What are the Different Types of Boutique Investment Banks?

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  • Written By: Geri Terzo
  • Edited By: A. Joseph
  • Last Modified Date: 06 September 2019
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Corporations hire investment banks to accomplish some of the most significant financial transactions permissible in the markets. Some of these banks are institutions, and others are more niche-focused boutique investment banks. The boutique firms are smaller than the banking institutions but earn business based on the quality of the individual investment bankers. As a result, small boutique investment banks can be chosen by a company over a large banking institution strictly based on an executive relationship.

There are different reasons for a company to engage an investment bank, whether it is a large banking institution or a boutique firm. Some of those criteria include selling shares of equity or stock in the public markets for the first time and for subsequent times, raising equity or debt in the public markets in order to complete a major company event, such as an organic expansion or merging with another corporation. All of these endeavors require the skill of an investment bank, and many boutique investment banks have the muscle to complete all of these things.


The largest of investment banks typically are headquartered in major cities, but boutique investment banks often are located in smaller cities. For companies interested in doing business with a local boutique firm, this characteristic comes into play. There also are some boutique firms that have an industry specialization, such as energy. These firms will hire banking experts in the energy industry who have knowledge of deals and the way that an industry works. This differs from a large banking institution, which most likely does not specialize in any given sector but instead has a hand in multiple industry groups, although it might have divisions dedicated to each sector.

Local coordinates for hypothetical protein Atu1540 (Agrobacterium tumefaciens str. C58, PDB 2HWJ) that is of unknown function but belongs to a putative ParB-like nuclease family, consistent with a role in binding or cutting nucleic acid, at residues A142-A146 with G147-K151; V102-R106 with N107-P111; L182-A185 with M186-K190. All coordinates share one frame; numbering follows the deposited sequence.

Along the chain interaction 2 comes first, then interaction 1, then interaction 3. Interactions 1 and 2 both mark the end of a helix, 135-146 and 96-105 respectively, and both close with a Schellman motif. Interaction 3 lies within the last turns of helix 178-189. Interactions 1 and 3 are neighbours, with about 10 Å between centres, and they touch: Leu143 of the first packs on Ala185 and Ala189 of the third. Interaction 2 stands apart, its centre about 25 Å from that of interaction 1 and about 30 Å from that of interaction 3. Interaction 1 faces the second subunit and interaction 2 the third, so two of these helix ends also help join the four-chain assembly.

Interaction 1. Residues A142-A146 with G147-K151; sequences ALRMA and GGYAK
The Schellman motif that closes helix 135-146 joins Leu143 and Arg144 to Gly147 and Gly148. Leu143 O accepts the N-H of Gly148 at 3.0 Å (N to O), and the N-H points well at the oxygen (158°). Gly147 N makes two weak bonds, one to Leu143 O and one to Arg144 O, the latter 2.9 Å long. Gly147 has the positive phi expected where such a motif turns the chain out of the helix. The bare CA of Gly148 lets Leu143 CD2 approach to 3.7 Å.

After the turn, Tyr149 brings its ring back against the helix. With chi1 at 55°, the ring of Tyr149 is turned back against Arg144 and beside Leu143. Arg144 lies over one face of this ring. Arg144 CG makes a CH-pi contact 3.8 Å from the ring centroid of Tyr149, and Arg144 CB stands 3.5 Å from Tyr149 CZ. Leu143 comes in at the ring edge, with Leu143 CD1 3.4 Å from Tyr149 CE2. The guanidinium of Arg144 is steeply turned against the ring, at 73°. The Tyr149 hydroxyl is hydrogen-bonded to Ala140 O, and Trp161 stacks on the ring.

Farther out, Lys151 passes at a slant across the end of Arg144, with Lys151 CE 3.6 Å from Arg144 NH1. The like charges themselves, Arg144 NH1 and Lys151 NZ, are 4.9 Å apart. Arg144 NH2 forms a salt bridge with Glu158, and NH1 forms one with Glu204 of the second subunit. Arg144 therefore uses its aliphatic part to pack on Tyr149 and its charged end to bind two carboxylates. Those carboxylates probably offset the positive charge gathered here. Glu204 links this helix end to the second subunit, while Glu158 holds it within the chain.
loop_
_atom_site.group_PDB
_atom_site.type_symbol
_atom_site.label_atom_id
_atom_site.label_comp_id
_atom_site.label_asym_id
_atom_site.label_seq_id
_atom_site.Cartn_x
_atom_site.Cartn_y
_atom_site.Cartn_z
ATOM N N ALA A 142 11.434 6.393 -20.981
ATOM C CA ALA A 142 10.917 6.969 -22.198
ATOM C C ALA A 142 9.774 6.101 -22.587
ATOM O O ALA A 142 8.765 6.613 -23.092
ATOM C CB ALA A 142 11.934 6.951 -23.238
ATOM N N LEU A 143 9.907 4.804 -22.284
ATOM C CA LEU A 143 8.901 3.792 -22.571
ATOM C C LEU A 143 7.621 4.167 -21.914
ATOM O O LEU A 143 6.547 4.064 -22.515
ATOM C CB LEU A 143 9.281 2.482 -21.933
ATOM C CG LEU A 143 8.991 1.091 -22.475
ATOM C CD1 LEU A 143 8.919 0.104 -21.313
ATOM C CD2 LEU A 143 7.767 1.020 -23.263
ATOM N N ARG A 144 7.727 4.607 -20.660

The fee structure associated with boutique investment banks is probably lower than the cost of hiring a larger firm. This might be a deciding factor when a company hires an investment bank. There are multiple cases, however, when a corporation will engage more than one investment bank. For instance, there could be a large investment bank and several boutique investment banks hired for a large transaction, such as a large-scale initial public offering or blockbuster merger. In this case, the bankers work together on behalf of the company to complete a deal.

Boutique investment banks are often an off-shoot of a larger banking firm. For instance, a successful banker at a large bank might decide that he or she wants to earn a greater share of profits on deals, or he or she might simply have an entrepreneurial spirit. In this case, the banker might leave the large institution and launch his or her own boutique firm, in which case the banker often will try to retain as many clients as possible from his or her previous employer.


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